If you distance yourself slightly from the show in the time you're off and writing your album, I think it's quite a good thing.
One of the songs on the album, Start Again, feels more like an X Factor winner's single than the one you actually put out.
Funnily enough, that was the first thing I wrote when I came off the show, so it is absolutely capturing that feeling. I just wanted to shout it from the rooftops.
Is it true you turned down a song from Ed Sheeran?
That was crazy. By the time I got the song offered we'd already got the shape of the album and the sound we were going for. So it was a joint decision by me and the label. It wasn't a situation where we got the song and just go go, that's not good enough. We took a lot of time to think about it. But it wouldn't have fitted onto the album as it was.
How do you make that phone call? "I'm sorry, multi-million-selling global pop star Ed Sheeran, but this song is just not good enough."
That's exactly what I said! The main thing for me is that people like Ed, who have gone out there and sung their own stories, are the ones who inspired me to get my own stories out there. So fingers crossed we can maybe get a little collaboration on the go. And I could maybe take him out to dinner to apologise.
There's a track called Brother, which seems very personal. What's the story behind that?
Before X factor, I was in a band with my brother as the guitarist. We were trying to make it for a long, long time and never got anywhere. So going on the show, I guess, was like me living our dreams one step away from him, because he couldn't come on the show. So that song's a round-about way of saying "whatever happens between us, we'll be okay."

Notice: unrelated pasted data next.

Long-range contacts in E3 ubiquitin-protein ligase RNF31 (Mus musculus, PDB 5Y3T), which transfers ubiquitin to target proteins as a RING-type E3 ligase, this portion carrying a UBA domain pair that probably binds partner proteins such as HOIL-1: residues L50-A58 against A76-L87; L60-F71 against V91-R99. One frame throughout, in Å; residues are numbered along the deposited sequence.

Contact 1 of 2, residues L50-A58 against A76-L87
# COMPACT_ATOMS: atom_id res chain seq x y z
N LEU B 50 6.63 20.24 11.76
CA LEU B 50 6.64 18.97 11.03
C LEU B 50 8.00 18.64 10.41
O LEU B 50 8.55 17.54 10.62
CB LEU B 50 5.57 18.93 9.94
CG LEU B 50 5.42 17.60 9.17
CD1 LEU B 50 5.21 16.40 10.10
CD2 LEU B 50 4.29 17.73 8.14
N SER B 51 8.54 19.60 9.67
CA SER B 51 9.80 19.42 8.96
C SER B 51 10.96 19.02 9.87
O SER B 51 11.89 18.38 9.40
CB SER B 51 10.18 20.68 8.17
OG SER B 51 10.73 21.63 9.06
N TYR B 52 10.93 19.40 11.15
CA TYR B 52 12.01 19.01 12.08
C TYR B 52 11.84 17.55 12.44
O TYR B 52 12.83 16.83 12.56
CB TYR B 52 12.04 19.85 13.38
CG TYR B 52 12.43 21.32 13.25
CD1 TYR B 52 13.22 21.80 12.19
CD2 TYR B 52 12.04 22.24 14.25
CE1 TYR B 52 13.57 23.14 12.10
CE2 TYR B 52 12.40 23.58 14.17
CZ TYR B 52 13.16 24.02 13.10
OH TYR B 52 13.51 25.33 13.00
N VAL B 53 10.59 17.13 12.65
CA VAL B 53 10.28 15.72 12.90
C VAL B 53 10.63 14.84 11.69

Is he supportive of you now?
Well, he didn't vote for Andrea or Fleur or anything like that. Or so he says!
Was it hard to write the album in LA, with your family so far away?
Yeah, it was massive for me. It was quite lonely in some respects but it definitely helped me towards writing a lot of these songs.
I'd go back to the hotel and get in the foetal position and cry! No... but I think it's easier when you're away from people you love to feel your emotions. Stuff is heightened.
You wrote with some A-list names - JR Rotem (Rihanna, Snoop Dogg), Jim Duiguid (Paolo Nutini) and Amy Wadge (Ed Sheeran). How do you get your voice heard against people like that?
In the first session, you're the newbie and - definitely - you're too scared to suggest anything.
But here's a cool thing I discovered: When you're writing songs as an amateur, you'll come up with a melody sitting in your room going "awooooo," making loads of stupid noises. And you presume that the big producers and big writers possess some sort of special magic formula - but no. We are all just sitting in a room making stupid noises.
What's the stupidest noise you made?
If you listen to the album there's lots of stupid noises on there! When you're writing a melody there are no words so it's essentially just going [sings] "woooo-oooo-ahhh-owww."
Hang on, that sounded great. Most people would kill to make a sound like that.
Well, you know, that's on the album as well. Just an hour of me doing that stuff. It's really self-indulgent.
Second Hand Heart, Ben Haenow's duet with Kelly Clarkson, is out now. His self-titled debut album follows on 13 November.